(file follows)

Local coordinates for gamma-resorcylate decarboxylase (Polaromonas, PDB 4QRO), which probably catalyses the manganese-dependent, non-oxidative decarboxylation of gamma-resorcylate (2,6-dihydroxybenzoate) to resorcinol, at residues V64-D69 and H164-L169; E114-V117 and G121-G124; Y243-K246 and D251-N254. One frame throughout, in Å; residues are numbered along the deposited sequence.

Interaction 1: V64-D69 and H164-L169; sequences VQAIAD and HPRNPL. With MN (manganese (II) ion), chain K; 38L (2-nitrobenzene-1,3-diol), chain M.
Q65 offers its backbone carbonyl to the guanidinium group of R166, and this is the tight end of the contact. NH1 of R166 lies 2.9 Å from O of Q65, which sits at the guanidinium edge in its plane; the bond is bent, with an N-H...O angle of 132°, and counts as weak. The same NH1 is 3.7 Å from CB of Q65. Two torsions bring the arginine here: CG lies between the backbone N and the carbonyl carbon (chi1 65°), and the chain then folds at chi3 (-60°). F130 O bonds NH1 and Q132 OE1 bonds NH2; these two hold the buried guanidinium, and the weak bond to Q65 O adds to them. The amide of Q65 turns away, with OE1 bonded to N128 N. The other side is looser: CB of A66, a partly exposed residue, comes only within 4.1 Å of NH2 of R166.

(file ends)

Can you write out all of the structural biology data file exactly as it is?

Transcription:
Local coordinates for gamma-resorcylate decarboxylase (Polaromonas, PDB 4QRO), which probably catalyses the manganese-dependent, non-oxidative decarboxylation of gamma-resorcylate (2,6-dihydroxybenzoate) to resorcinol, at residues V64-D69 and H164-L169; E114-V117 and G121-G124; Y243-K246 and D251-N254. One frame throughout, in Å; residues are numbered along the deposited sequence.

Interaction 1: V64-D69 and H164-L169; sequences VQAIAD and HPRNPL. With MN (manganese (II) ion), chain K; 38L (2-nitrobenzene-1,3-diol), chain M.
Q65 offers its backbone carbonyl to the guanidinium group of R166, and this is the tight end of the contact. NH1 of R166 lies 2.9 Å from O of Q65, which sits at the guanidinium edge in its plane; the bond is bent, with an N-H...O angle of 132°, and counts as weak. The same NH1 is 3.7 Å from CB of Q65. Two torsions bring the arginine here: CG lies between the backbone N and the carbonyl carbon (chi1 65°), and the chain then folds at chi3 (-60°). F130 O bonds NH1 and Q132 OE1 bonds NH2; these two hold the buried guanidinium, and the weak bond to Q65 O adds to them. The amide of Q65 turns away, with OE1 bonded to N128 N. The other side is looser: CB of A66, a partly exposed residue, comes only within 4.1 Å of NH2 of R166.